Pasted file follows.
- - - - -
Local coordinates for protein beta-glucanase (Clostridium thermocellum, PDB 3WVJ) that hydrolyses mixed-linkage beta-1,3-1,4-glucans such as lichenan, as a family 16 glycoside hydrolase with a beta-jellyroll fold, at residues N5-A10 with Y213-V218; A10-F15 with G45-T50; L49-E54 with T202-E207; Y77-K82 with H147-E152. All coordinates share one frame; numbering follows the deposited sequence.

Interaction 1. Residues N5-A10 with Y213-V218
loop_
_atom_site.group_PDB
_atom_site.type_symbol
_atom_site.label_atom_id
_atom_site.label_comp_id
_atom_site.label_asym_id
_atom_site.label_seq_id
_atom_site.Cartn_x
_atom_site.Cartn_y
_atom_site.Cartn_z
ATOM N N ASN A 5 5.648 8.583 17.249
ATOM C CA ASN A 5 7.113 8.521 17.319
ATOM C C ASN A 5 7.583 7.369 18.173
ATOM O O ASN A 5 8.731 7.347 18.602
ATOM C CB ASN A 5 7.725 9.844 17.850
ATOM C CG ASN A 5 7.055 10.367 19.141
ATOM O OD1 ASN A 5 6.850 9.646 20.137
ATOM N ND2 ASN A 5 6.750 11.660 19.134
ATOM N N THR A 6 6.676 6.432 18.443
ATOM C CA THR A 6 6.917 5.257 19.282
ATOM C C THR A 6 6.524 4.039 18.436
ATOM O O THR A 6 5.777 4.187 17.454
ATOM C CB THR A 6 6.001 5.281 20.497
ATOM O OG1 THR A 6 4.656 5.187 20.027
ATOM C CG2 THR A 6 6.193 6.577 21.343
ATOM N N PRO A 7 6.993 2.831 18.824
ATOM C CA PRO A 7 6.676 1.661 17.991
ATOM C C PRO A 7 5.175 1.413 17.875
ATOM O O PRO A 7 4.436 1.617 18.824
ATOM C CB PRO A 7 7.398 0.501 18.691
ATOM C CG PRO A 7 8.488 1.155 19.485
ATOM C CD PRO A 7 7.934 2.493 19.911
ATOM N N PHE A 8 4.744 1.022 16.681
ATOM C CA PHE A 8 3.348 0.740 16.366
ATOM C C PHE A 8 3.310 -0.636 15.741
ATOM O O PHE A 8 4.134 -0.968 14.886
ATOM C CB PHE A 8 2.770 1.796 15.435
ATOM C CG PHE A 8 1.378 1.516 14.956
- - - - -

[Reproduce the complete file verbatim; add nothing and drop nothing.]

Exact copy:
Local coordinates for protein beta-glucanase (Clostridium thermocellum, PDB 3WVJ) that hydrolyses mixed-linkage beta-1,3-1,4-glucans such as lichenan, as a family 16 glycoside hydrolase with a beta-jellyroll fold, at residues N5-A10 with Y213-V218; A10-F15 with G45-T50; L49-E54 with T202-E207; Y77-K82 with H147-E152. All coordinates share one frame; numbering follows the deposited sequence.

Interaction 1. Residues N5-A10 with Y213-V218
loop_
_atom_site.group_PDB
_atom_site.type_symbol
_atom_site.label_atom_id
_atom_site.label_comp_id
_atom_site.label_asym_id
_atom_site.label_seq_id
_atom_site.Cartn_x
_atom_site.Cartn_y
_atom_site.Cartn_z
ATOM N N ASN A 5 5.648 8.583 17.249
ATOM C CA ASN A 5 7.113 8.521 17.319
ATOM C C ASN A 5 7.583 7.369 18.173
ATOM O O ASN A 5 8.731 7.347 18.602
ATOM C CB ASN A 5 7.725 9.844 17.850
ATOM C CG ASN A 5 7.055 10.367 19.141
ATOM O OD1 ASN A 5 6.850 9.646 20.137
ATOM N ND2 ASN A 5 6.750 11.660 19.134
ATOM N N THR A 6 6.676 6.432 18.443
ATOM C CA THR A 6 6.917 5.257 19.282
ATOM C C THR A 6 6.524 4.039 18.436
ATOM O O THR A 6 5.777 4.187 17.454
ATOM C CB THR A 6 6.001 5.281 20.497
ATOM O OG1 THR A 6 4.656 5.187 20.027
ATOM C CG2 THR A 6 6.193 6.577 21.343
ATOM N N PRO A 7 6.993 2.831 18.824
ATOM C CA PRO A 7 6.676 1.661 17.991
ATOM C C PRO A 7 5.175 1.413 17.875
ATOM O O PRO A 7 4.436 1.617 18.824
ATOM C CB PRO A 7 7.398 0.501 18.691
ATOM C CG PRO A 7 8.488 1.155 19.485
ATOM C CD PRO A 7 7.934 2.493 19.911
ATOM N N PHE A 8 4.744 1.022 16.681
ATOM C CA PHE A 8 3.348 0.740 16.366
ATOM C C PHE A 8 3.310 -0.636 15.741
ATOM O O PHE A 8 4.134 -0.968 14.886
ATOM C CB PHE A 8 2.770 1.796 15.435
ATOM C CG PHE A 8 1.378 1.516 14.956